ONC's Efforts To Improve Usability

 Working with experts in the field and in other government agencies, ONC has been trying to improve EHR usability by:

2014 EHR Standards and Certification Criteria
The 2014 EHR Standards and Certification criteria set forth the technical capabilities and related standards and implementation specifications that certified EHR technology must include to support the achievement of meaningful use under the Medicare and Medicaid EHR Incentive Programs beginning with the EHR reporting periods in 2014.
ONC included two new usability-related requirements in the 2014 Criteria:

  • One that focuses on EHR vendor application of user-centered design principles to medication-related certification criteria (i.e., the "Safety-Enhanced Design" requirement set forth at §170.314(g)(3) of the Certification Final Rule); and
  • Another that focuses on the quality management system that vendors use during the EHR design process (i.e., the "Quality Management System" requirement set forth at (§170.314(g)(4) of the Certification Final Rule).

These criteria address sentiments expressed by the IOM in its 2011 report, including a recommendation that "[t]he secretary of HHS should specify the quality and risk management process requirements that health IT vendors must adopt, with a particular focus on human factors, safety culture, and usability."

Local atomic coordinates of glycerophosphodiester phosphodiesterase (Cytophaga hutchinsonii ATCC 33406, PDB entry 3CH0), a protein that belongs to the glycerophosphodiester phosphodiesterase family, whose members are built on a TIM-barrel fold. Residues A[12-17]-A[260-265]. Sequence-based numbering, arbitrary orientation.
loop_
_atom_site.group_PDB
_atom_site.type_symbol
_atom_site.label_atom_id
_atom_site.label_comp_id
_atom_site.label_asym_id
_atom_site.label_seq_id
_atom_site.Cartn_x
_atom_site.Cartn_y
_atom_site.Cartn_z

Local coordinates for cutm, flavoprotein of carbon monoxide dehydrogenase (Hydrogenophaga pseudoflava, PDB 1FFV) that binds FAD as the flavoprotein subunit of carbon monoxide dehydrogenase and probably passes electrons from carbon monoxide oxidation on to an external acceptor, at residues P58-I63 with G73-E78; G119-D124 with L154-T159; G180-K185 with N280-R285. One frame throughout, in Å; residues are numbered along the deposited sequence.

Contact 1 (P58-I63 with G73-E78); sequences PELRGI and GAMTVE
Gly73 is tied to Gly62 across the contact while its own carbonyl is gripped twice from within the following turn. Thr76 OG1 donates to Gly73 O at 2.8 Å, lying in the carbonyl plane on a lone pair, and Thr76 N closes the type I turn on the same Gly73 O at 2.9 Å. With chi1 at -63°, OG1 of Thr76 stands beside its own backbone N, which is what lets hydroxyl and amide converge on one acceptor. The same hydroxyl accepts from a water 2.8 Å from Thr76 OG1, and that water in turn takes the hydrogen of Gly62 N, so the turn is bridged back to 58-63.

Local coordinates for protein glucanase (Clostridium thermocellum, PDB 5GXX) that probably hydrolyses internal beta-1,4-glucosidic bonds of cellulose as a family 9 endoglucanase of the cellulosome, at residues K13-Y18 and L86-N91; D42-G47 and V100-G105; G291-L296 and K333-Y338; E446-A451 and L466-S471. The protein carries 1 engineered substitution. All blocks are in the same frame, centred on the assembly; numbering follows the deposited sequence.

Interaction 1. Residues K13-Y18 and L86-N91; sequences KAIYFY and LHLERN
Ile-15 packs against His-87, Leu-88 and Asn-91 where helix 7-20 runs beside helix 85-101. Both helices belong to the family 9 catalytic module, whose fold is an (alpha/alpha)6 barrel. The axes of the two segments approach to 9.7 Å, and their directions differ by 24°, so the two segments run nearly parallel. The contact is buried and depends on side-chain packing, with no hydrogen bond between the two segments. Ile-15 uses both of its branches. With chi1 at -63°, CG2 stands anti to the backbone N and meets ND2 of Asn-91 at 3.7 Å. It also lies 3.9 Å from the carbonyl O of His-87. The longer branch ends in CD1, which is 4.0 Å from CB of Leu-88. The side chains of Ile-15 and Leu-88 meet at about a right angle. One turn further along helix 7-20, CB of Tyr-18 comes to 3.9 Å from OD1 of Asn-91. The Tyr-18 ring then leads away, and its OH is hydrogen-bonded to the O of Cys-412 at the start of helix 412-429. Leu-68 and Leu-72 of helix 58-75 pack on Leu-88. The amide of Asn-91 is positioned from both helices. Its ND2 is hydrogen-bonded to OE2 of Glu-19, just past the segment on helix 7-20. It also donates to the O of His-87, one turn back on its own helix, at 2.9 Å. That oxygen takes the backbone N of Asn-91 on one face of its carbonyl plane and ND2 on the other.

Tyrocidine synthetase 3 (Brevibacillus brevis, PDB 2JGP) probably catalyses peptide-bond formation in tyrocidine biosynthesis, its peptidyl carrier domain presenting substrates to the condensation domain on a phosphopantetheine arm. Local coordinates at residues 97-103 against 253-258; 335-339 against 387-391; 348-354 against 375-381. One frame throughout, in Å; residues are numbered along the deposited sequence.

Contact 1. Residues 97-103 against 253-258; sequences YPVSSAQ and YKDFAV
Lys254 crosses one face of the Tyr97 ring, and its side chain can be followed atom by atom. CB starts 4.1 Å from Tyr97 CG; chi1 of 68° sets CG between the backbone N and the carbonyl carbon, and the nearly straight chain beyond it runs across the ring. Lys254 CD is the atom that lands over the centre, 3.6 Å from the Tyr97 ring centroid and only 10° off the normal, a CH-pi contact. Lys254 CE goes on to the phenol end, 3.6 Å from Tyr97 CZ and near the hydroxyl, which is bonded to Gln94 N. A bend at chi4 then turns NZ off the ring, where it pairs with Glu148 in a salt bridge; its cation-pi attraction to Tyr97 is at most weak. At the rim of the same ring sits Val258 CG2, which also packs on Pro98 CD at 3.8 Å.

Safety-Enhanced Design (§170.314(g)(3))
User-centered design (UCD) is an approach that puts the user, rather than the system, at the center of the software design process. This philosophy incorporates user concerns and advocacy from the beginning of the design process and dictates that the needs of the user should be foremost in any design decisions. Under the new safety-enhanced design requirement in the 2014 Criteria, EHR vendors must apply UCD principles to the following eight EHR capabilities, which ONC believes pose the greatest risk for patient harm: computerized physician order entry; drug-drug and drug-allergy interaction checks; medication list; medication allergy list; clinical decision support; electronic medication administration record; electronic prescribing; and clinical information reconciliation. Vendors may choose their own UCD approach; ONC did not prescribe use of specific UCD processes to meet the criterion.